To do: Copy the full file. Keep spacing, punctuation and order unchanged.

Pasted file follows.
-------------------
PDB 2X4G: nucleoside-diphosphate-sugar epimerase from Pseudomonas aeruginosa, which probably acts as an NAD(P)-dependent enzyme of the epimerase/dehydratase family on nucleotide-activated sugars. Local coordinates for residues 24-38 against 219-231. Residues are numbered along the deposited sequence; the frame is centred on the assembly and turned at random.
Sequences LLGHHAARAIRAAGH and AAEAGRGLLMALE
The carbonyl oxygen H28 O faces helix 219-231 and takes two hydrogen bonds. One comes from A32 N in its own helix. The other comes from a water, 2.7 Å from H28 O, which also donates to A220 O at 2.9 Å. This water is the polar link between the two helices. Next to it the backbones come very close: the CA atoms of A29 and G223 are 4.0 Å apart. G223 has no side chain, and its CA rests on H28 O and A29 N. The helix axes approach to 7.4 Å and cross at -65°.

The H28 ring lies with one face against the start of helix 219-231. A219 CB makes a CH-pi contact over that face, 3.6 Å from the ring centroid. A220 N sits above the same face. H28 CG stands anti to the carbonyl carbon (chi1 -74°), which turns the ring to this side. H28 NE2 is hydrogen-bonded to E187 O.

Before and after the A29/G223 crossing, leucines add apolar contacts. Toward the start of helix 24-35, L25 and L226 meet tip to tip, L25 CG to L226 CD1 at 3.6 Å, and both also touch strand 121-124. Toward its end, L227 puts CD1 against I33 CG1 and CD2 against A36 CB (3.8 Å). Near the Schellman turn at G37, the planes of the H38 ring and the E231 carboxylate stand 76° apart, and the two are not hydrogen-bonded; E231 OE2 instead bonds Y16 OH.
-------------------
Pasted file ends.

PDB 2X4G: nucleoside-diphosphate-sugar epimerase from Pseudomonas aeruginosa, which probably acts as an NAD(P)-dependent enzyme of the epimerase/dehydratase family on nucleotide-activated sugars. Local coordinates for residues 24-38 against 219-231. Residues are numbered along the deposited sequence; the frame is centred on the assembly and turned at random.
Sequences LLGHHAARAIRAAGH and AAEAGRGLLMALE
The carbonyl oxygen H28 O faces helix 219-231 and takes two hydrogen bonds. One comes from A32 N in its own helix. The other comes from a water, 2.7 Å from H28 O, which also donates to A220 O at 2.9 Å. This water is the polar link between the two helices. Next to it the backbones come very close: the CA atoms of A29 and G223 are 4.0 Å apart. G223 has no side chain, and its CA rests on H28 O and A29 N. The helix axes approach to 7.4 Å and cross at -65°.

The H28 ring lies with one face against the start of helix 219-231. A219 CB makes a CH-pi contact over that face, 3.6 Å from the ring centroid. A220 N sits above the same face. H28 CG stands anti to the carbonyl carbon (chi1 -74°), which turns the ring to this side. H28 NE2 is hydrogen-bonded to E187 O.

Before and after the A29/G223 crossing, leucines add apolar contacts. Toward the start of helix 24-35, L25 and L226 meet tip to tip, L25 CG to L226 CD1 at 3.6 Å, and both also touch strand 121-124. Toward its end, L227 puts CD1 against I33 CG1 and CD2 against A36 CB (3.8 Å). Near the Schellman turn at G37, the planes of the H38 ring and the E231 carboxylate stand 76° apart, and the two are not hydrogen-bonded; E231 OE2 instead bonds Y16 OH.